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Greater Boston Area

Chowin' with a Chicagoan.


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Restaurants & Bars Greater Boston Area

Chowin' with a Chicagoan.

Nab | | May 10, 2013 08:18 PM

A good pal from Chicago came to visit, and we had some vittles about town.

From Logan was a straight shot up to Malden where we stopped in at Pastel for a coffee and pão de queijo, killing a few minutes before Biryani Park unlocked their doors for the day. There's an enormous menu of pastels, sandwiches, salgados, soups and juices which will be further explored the next time I have stomach space to spare in Malden/Everett.

Biryani Park was its typical stunning self. Lamprais comprised of myriad interesting flavours, all supremely spiced, each with a distinct profile. They were out of samba rice, but they have a good hand with basmati as it is. String hoppers with hodi and coconut sambol was a light supplement to an already belly-busting lunch but was summarily snarfed.

A coupla fortifying whiskies at Citizen Public House killed enough time to open the window for seats at the bar at ICOB as the first inning rolled out. Dozens of oysters were immaculately shucked by Eduardo and his sidekick, these guys are hardcore pros like no other. Oysters and a Hendricks is the height of gastronomic experience for my pally, and I'm pretty sure he had a bit of an epiphany that night.

The next morning called for soondubu at, where else but Kaju Tofu House. Seafood bowl (extra spicy) was a marvel. The owner from California was paying a visit and I don't know if that had anything to do with it but they sure knocked us out that day. Wonderfully integrated, seafood is the only way to go. I strayed on this occasion and ordered the beef & octopus (extra spicy) and it just simply didn't impart anything beyond (good) protein the way seafood elevates the bowl.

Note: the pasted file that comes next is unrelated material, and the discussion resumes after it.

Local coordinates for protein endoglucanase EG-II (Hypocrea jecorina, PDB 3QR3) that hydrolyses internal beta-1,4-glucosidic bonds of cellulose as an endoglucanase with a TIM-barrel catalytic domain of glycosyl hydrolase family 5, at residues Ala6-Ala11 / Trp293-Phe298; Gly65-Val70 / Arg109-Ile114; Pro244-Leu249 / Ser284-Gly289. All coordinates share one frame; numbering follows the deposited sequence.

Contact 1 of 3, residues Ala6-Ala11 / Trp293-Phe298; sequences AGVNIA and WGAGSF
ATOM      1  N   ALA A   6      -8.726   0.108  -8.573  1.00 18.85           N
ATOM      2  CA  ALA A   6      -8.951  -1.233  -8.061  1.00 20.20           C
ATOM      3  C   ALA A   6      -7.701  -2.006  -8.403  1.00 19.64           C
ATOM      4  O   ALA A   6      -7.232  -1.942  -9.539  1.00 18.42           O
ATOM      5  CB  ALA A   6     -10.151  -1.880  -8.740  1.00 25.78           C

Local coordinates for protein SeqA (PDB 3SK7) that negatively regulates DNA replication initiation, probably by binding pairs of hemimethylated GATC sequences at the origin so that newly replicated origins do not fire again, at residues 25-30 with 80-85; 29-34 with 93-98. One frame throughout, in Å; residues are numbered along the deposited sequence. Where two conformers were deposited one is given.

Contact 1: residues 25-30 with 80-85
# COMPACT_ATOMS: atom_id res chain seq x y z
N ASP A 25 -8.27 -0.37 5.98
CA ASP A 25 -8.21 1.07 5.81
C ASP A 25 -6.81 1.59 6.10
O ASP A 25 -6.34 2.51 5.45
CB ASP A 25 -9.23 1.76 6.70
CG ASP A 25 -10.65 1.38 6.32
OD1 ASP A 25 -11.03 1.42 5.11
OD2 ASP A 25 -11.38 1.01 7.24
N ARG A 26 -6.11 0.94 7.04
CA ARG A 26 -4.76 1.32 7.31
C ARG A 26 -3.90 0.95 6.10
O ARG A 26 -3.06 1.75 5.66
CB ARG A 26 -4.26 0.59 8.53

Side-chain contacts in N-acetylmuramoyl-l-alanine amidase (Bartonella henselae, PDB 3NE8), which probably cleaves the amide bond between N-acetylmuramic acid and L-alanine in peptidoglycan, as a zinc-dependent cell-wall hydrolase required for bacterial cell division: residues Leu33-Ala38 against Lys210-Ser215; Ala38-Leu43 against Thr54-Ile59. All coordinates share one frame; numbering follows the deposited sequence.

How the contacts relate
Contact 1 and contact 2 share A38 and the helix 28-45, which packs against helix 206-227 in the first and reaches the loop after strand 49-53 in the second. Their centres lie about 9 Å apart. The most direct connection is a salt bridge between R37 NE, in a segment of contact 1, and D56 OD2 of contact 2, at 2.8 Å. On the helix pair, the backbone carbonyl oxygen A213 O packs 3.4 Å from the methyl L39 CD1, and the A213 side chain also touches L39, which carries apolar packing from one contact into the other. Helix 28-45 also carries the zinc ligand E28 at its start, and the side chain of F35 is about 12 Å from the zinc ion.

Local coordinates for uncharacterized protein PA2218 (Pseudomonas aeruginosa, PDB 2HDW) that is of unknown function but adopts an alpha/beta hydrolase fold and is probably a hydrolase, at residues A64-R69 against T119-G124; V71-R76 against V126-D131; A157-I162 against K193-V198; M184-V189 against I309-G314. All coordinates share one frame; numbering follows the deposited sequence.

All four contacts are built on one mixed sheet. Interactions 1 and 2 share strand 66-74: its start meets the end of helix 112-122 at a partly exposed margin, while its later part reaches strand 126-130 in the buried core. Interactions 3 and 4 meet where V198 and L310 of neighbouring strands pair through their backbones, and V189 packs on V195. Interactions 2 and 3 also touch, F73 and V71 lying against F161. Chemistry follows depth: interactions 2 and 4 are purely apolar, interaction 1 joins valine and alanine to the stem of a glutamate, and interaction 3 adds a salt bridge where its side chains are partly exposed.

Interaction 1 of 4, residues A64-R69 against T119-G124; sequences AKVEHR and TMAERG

My friend is something of a ramen pro, having written pretty extensively on the topic, so I sent him out to Yum Wo Katare (I had another dinner obligation). He had a horrific time. One-dimensional porkfat broth, a massive blob of undercooked and clumpy noodles, spent chashu, I never heard the end of it.

The next day didn't bring much redemption in Revere where Kelly's bellies were miraculously devoid of flavour, though the beef was a bit more of a success. They really assemble that sandwich with care.

Gene of Gene's Flatbread Cafe is a great personality, a total hound who'll jaw about his food with you in the same obsessed way. Nuclear garlicky hand-pulled noodles are a good chew, though I preferred the springy spaghetti noodles of his house noodle soup.

More oysters were needed and slurped at East Coast Grill prior to ankling it down to Muqueca for their house special seafood muqueca and a feast of feijoada that required at least a few digestifs at Brick & Mortar and Green Street Grill.

The last day brought more soupin' as we rolled down Dorchester Ave for a bowl of bun mam and bun rieu at Hien Vuong. Bun rieu was nice, though I've yet to find one sufficiently crabby here in town. Bun mam, accompanied by a gorgeous plate of shaved vegetables topped with banana blossom, was strongly sweet, far from funky or stanky in any way, my suspicions were confirmed when I asked the waitress - we'd just been gringoed beyond belief. I asked for another bowl, done right, and it was an entirely different dish - fishy, funky, but really well-rounded, with delicately poached skin-on salmon that was totally absent from the gringo bowl. One must grab the steering wheel here when ordering, we witnessed a couple of other gringo hate crimes during lunch.

Later that afternoon we found ourselves walking past Summer Shack (Back Bay) and so we rolled the dice, ordering just two oysters each (Bluepoints and South Bay Blondes) which, much to our surprise, were just flat-out flawless.

Capped off the visit with an ol' reliable, gamjatang at Korea Garden, one of my very favourite dishes anywhere. A few last cocktails at Ellum and we called it.